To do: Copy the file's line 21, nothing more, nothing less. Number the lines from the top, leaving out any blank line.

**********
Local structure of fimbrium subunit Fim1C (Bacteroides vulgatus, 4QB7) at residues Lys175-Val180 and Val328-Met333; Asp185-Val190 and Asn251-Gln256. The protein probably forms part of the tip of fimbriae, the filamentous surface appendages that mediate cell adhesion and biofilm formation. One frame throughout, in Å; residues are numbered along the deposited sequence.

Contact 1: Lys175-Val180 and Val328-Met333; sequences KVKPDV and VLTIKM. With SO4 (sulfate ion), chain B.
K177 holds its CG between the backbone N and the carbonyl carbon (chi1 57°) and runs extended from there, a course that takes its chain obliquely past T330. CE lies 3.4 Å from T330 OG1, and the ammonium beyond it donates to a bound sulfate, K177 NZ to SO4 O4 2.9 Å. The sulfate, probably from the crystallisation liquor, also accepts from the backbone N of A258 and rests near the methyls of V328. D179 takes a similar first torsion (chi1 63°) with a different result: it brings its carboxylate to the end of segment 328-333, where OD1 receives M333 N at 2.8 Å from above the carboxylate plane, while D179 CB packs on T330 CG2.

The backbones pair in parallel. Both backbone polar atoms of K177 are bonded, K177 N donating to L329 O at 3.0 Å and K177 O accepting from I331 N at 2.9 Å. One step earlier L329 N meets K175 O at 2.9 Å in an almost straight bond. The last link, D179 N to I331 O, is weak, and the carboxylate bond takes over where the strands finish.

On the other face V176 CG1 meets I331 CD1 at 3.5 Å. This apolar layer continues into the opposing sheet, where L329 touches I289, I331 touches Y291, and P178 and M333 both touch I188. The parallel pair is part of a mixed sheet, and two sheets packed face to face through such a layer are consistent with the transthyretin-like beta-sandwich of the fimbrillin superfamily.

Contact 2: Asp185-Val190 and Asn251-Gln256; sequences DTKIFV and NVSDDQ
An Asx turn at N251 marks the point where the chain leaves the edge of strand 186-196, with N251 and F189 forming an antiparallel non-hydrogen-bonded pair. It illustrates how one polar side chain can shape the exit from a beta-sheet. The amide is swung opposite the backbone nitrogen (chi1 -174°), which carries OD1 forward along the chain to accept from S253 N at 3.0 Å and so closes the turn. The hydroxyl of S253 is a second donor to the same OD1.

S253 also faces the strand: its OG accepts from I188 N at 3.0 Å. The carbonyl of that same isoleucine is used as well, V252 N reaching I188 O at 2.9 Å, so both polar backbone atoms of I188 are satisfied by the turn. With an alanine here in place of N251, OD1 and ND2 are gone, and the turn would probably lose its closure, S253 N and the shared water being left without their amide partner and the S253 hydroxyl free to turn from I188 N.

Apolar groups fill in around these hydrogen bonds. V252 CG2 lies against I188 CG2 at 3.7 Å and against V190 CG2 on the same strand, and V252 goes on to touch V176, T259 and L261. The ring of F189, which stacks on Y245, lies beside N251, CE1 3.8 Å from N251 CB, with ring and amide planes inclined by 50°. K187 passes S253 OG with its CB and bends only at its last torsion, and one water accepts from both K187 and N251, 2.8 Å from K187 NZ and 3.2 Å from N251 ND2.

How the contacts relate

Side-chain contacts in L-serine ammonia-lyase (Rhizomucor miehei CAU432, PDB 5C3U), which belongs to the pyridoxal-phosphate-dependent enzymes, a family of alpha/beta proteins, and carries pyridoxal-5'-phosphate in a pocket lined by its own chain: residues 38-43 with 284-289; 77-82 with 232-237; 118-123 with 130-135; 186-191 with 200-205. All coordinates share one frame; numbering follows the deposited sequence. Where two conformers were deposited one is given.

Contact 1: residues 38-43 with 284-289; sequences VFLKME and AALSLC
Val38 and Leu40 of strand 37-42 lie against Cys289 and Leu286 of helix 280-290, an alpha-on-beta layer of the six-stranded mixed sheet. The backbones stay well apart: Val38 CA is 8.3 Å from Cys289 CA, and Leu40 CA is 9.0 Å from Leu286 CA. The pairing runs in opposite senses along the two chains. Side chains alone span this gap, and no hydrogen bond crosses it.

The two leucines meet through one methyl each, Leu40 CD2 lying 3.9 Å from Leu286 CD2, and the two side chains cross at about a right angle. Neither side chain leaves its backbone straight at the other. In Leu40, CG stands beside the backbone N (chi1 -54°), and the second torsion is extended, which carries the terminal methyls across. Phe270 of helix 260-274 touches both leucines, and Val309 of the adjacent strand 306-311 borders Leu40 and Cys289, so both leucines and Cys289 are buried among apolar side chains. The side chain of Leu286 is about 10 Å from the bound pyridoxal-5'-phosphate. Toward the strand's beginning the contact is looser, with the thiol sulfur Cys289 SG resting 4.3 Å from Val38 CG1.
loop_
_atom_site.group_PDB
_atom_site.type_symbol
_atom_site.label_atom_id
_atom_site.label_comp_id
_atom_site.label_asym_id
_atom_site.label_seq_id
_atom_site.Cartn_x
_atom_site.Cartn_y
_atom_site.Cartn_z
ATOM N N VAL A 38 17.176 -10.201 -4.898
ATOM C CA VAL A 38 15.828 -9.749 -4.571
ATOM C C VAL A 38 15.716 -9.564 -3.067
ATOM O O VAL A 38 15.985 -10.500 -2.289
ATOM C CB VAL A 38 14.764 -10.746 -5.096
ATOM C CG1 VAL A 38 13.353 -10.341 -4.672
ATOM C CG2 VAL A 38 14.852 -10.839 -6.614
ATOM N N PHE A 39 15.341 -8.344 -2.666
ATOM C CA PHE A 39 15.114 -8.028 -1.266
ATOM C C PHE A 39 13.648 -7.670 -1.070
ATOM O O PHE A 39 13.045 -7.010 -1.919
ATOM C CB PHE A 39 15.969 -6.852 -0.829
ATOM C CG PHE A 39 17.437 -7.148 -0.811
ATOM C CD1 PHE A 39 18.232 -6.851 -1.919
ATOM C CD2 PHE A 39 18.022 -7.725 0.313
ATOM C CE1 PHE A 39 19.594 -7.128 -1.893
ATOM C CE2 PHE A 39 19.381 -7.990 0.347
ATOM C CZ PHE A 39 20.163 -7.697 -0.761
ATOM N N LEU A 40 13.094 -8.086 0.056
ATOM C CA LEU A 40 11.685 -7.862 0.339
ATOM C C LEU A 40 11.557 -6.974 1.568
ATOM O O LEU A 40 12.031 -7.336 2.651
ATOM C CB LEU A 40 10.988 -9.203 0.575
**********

_atom_site.label_seq_id